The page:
IoS letters, emails & online postings (3 June 2012)

Share

Thank you for reminding us we cannot look away ("Syria: the world looks the other way", 27 May). The photos quietly but urgently demand our attention. It is not the images of the murdered children that are shocking. It is the bloodthirsty brutality of their killers – some no doubt parents themselves. If these images are to have the desired effect, it would have been useful to include a practical call to action. I am indeed "very, very angry". But what action can I take? Can you reveal who is arming the government militias, and expose the weapons chain? Surely staunching the supply would be one effective means of stopping the slaughter.

Malini Mehra

London

I was shocked by the way your newspaper dealt with the recent events in Syria. The front page was exploitative, with its implication that if you didn't look inside, you were turning away and ignoring what is going on. I felt that this was disrespectful of these poor people in Syria.

George Thompson

Tilesford, Worcestershire

The picture of children killed in the Houla massacre is deeply upsetting. But for people living in freedom in the UK, to be upset is nothing compared with what the people of Syria are enduring. We must act now.

Deborah Moss

Nuneaton, Warwickshire

I am in favour of the Syrian insurgency toppling Assad if it can, and then pushing on to create a genuinely democratic country. I am not in favour of the warmongers of the international community doing so. A genuine democracy in Syria won't be on their agenda.

Keith Flett

London N17

It would seem, from all the evidence regarding News Corp's proposed bid for BSkyB, that Cameron and members of his Cabinet and their staff were so in bed with the Murdochs and their staff that the legs on the bed were bound to break from the weight. John Rentoul ("A textbook case of how not to defuse a scandal", 27 May) writes that, once again, the PM is guilty of failing to think things through regarding Jeremy Hunt. But I think David Cameron knows what he is doing, thinks it through, and just hopes he and his cronies will get away with it. If they don't, then a few will be thrown to the wolves, but no one can touch the PM, can they?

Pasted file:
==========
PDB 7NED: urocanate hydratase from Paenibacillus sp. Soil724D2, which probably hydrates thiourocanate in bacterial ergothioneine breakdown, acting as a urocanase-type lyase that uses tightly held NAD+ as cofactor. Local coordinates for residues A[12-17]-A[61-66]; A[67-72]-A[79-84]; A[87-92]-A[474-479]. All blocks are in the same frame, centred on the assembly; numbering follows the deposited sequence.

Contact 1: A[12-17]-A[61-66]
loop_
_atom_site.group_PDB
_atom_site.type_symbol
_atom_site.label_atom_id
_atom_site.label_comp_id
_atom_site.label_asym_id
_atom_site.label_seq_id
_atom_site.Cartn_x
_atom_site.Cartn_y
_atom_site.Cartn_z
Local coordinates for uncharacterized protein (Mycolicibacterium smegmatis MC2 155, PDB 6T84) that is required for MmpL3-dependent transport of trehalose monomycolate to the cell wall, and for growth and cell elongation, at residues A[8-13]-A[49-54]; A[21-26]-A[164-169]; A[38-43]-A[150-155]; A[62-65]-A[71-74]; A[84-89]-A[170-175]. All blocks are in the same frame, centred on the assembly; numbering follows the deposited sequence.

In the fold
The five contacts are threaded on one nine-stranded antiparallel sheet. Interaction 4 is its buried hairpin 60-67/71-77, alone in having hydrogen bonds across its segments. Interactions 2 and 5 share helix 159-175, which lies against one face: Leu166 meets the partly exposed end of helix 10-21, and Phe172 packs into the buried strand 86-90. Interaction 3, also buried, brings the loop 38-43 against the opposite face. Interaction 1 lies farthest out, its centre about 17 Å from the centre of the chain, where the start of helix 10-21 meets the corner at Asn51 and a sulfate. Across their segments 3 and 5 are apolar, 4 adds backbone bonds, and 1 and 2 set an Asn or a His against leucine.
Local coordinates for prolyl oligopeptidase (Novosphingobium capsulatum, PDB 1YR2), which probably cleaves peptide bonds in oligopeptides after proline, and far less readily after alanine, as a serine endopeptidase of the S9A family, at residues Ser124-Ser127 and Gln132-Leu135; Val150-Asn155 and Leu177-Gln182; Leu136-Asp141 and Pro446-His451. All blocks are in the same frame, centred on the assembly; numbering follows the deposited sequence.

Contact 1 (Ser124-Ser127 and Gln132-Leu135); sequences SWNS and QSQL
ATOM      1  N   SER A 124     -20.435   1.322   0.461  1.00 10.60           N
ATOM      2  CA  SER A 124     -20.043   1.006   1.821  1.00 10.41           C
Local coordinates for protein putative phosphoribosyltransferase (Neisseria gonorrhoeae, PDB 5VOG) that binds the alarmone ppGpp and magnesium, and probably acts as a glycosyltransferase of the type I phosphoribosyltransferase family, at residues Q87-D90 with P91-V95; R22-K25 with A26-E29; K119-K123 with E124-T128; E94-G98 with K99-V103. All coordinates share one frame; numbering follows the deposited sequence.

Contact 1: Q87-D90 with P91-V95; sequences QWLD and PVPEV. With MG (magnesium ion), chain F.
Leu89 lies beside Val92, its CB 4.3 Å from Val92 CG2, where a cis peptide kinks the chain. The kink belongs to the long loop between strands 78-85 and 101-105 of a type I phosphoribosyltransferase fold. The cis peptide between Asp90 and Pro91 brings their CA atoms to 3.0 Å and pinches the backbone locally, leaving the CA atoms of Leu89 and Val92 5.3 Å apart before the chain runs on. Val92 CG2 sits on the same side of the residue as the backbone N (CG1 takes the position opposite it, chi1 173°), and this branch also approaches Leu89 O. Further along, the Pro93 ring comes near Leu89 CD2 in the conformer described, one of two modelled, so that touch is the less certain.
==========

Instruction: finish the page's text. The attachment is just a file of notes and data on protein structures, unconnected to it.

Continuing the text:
Sheila Clements

Hornchurch, Essex

I have no problem with the idea that some children are cleverer than others ("How to spot a leftie – an idiot's guide", 27 May). My difficulty lies in accepting or otherwise the three interlinked fallacies that underwrite the notion of educational selection. The first fallacy is the idea that there is a single quality of mental fluency or capability operating over the whole range of spacio-temporal, linguistic and numerical dimensions. There isn't. The second is that this hypothetical quality can be measured by a simple set of tests. It can't. And the third is that such a process, administered at an arbitrary time in children's development, can accurately determine the educational potential of every child. It can't. The development process is so variable that any attempt at selection is doomed to failure.

Peter Johnston

Bolton, Lancashire

Your headline says that "pension contributions may need to be made compulsory" (27 May), but this is already the case. I am 72, left school at 15 and worked until retirement. I paid compulsory national insurance contributions throughout this period, deducted from my wages. I now receive the measly old-age pension but still have to pay for dentistry and the optician. Someone cleverer than me could work out how much I contributed to this scheme. My guess is quite a lot.

I suggest the Government cease encouraging the privatised pension funds, which ultimately allows them to make more money, but concentrate on modifying and improving the compulsory state pension scheme, even if this means increasing contributions, compulsorily of course.

Harry Brown

Dereham, Norfolk

Have your say

Letters to the Editor, The Independent on Sunday, 2 Derry Street, London W8 5HF. Email: sundayletters@independent.co.uk. Online: independent.co.uk/dayinapage/2012/June/3

React Now

  • Get to the point
Latest stories from i100
Have you tried new the Independent Digital Edition apps?
iJobs Job Widget
iJobs General

Ashdown Group: Marketing Manager (B2B) - Romford - £40,000 + car

£35000 - £40000 per annum + car and benefits: Ashdown Group: Marketing Manager...

Ashdown Group: Helpdesk Analyst - Devon - £20,000

£18000 - £20000 per annum: Ashdown Group: Helpdesk Analyst - Devon - £20,000 ...